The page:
Why We Need To Be Lifting Big, Ugly Weights

Posted on June 23, 2015 by wlda

I have worked out at a gym or watched exercise videos at home most of my life. What I have NOT done consistently, until lately, is a weight lifting routine. Oh, I’ve done what I would call “strength training” and convinced myself that using my own body weight when I exercised was all I needed – or maybe used the occasional two to three pound weight. I bought into the idea that lifting weights would cause me to bulk up, making my fat arms look even worse.

I was wrong, wrong, wrong!

First, there is bone density (which is already a problem for me). According to Dr. Henry S. Lodge (Read: Younger Next Year for Women), a weight lifting routine is the single most important thing you can do to resist the horror of crippling falls, disfiguring bone misalignment and the like – not consuming more dairy or taking calcium supplements (though they can help).

Keeping your bones strong is only party of it. Muscle mass goes too. (See Why Good Nutrition Looks Different After 50) It makes you weak. We lose muscle cells as we age; that’s one of the things you cannot change. But you can beef up the surviving cells—which have tremendous redundant capacity—to offset much of that loss.

Strengthening the muscles surrounding the bones makes our whole skeletal system work as it should. Our muscles atrophy. They let go without notice. And the pads between the bones dry out and we start making little crunching sounds when we move. And we hurt. According to Dr. Lodge, lifting big, heavy weights stops most of that.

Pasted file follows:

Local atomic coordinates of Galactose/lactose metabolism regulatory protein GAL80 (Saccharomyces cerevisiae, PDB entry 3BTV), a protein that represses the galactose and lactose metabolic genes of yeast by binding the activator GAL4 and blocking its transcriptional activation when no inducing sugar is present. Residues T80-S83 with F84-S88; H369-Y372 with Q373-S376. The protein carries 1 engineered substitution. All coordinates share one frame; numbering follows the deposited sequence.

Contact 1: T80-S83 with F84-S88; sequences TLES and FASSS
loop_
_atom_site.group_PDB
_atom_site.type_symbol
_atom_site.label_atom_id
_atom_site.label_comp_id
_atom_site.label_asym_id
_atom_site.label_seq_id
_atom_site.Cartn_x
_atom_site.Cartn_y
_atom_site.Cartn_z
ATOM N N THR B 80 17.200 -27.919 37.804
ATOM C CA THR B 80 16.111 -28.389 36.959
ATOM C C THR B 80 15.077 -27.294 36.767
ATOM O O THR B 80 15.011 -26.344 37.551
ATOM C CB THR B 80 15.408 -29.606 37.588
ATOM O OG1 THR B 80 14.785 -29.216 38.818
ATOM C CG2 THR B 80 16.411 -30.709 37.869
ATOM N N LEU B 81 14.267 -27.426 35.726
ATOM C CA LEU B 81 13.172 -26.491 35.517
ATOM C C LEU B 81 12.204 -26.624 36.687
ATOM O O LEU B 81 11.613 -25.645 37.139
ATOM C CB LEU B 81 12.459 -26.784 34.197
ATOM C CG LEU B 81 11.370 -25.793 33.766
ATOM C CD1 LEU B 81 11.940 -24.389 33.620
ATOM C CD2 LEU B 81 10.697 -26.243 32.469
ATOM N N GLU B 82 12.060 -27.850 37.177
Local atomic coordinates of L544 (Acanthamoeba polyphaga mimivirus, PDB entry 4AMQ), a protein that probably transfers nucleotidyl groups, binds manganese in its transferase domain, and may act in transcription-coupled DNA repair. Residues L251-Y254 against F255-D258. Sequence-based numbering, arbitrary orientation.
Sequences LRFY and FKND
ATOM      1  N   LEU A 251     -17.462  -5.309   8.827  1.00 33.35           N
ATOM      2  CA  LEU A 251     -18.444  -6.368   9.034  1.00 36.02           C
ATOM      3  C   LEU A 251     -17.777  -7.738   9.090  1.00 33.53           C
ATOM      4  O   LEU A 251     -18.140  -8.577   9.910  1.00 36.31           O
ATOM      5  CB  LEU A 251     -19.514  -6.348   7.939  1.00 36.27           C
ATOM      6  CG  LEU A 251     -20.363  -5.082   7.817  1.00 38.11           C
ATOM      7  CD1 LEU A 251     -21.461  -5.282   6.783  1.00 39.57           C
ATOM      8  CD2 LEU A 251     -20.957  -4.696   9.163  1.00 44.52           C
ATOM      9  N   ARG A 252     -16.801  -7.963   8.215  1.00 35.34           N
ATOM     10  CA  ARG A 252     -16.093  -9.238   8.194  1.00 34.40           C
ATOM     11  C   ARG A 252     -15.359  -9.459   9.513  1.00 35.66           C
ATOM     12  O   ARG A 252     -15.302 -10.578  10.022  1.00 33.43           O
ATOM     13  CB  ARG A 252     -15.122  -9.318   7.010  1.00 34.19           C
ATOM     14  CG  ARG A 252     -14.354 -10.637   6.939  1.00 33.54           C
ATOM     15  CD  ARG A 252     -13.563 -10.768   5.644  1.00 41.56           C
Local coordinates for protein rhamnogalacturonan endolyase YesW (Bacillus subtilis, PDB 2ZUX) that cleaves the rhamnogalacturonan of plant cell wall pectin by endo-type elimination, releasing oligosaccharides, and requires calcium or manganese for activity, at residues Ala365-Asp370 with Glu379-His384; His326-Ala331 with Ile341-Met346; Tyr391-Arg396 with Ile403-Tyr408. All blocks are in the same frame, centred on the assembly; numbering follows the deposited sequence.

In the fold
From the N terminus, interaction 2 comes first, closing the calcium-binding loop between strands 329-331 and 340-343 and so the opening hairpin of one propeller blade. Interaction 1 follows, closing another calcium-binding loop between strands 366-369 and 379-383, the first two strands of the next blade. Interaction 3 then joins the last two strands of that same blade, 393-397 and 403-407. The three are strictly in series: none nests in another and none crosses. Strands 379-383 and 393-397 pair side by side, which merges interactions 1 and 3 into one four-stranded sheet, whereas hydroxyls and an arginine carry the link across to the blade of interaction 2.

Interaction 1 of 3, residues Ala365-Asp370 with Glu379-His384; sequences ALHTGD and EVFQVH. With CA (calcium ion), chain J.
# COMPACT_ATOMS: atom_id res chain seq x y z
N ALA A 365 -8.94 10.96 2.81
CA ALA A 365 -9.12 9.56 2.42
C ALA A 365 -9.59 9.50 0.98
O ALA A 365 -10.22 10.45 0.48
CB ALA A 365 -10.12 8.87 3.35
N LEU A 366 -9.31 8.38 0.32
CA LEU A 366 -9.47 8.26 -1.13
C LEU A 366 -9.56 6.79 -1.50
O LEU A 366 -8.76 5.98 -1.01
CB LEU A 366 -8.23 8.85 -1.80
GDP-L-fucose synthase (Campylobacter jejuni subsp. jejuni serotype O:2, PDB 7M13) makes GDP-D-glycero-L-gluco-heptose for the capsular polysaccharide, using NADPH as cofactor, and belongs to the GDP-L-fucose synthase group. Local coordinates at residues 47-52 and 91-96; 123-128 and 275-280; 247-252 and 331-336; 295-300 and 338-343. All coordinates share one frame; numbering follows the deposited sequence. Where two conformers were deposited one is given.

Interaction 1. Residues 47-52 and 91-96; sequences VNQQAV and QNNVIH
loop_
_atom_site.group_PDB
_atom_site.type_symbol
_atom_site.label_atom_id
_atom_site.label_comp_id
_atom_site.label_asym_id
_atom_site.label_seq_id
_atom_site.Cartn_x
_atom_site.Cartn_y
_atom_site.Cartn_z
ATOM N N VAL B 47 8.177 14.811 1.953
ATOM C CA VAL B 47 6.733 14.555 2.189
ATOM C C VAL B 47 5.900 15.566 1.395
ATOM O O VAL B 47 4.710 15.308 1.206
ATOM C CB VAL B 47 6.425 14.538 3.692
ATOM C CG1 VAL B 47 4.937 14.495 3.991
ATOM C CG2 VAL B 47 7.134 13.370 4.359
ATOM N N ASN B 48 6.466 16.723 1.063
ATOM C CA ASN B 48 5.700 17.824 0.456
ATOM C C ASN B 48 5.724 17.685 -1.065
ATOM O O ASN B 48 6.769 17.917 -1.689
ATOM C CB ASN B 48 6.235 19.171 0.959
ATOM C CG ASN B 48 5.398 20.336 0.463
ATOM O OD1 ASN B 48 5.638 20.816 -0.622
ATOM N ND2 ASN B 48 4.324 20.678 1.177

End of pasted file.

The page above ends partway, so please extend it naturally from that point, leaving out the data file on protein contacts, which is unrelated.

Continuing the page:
“Aerobic exercise does more to stop actual death—by heart attack and lots of cancers—but strength training can make your life worthwhile.”

Finding a good trainer is key. They are expensive, but worth it, especially to get you started using proper form. I’ve used several different trainers in the past, some were good and some not. You can determine that pretty quickly. Don’t hesitate to find a new one if need be.

As Chris Crowley (co-author of Younger Next Year for Women) says, “Do not make the mistake of hiring some person who just talks to you. Or listens. The gyms are full of women, in particular, who pay big bucks to have trainers chat with them and occasionally hand them a light weight. If you want to fool around under the guise of exercise, play golf. If you’re going to do weights, do weights. It is not supposed to be restful.”

Do take it easy in the first few months. Start with less weight than you can handle and do more reps, your joints need time to become accustomed to lifting weights. A good trainer will monitor you carefully and respond quickly if you complain. Be extra careful with rotator cuffs. They can be a problem for a lot of women. Also, a good trainer will mix it up so you don’t become bored.

I can say after only three months of one hour training sessions, twice a week, I’ve seen more positive changes in my body than anything else I’ve done, especially in getting rid of that above the waist fat roll that seems to plague most women over 60. If you have any health issues, please consult your doctor first. Then get out there and lift some weights!

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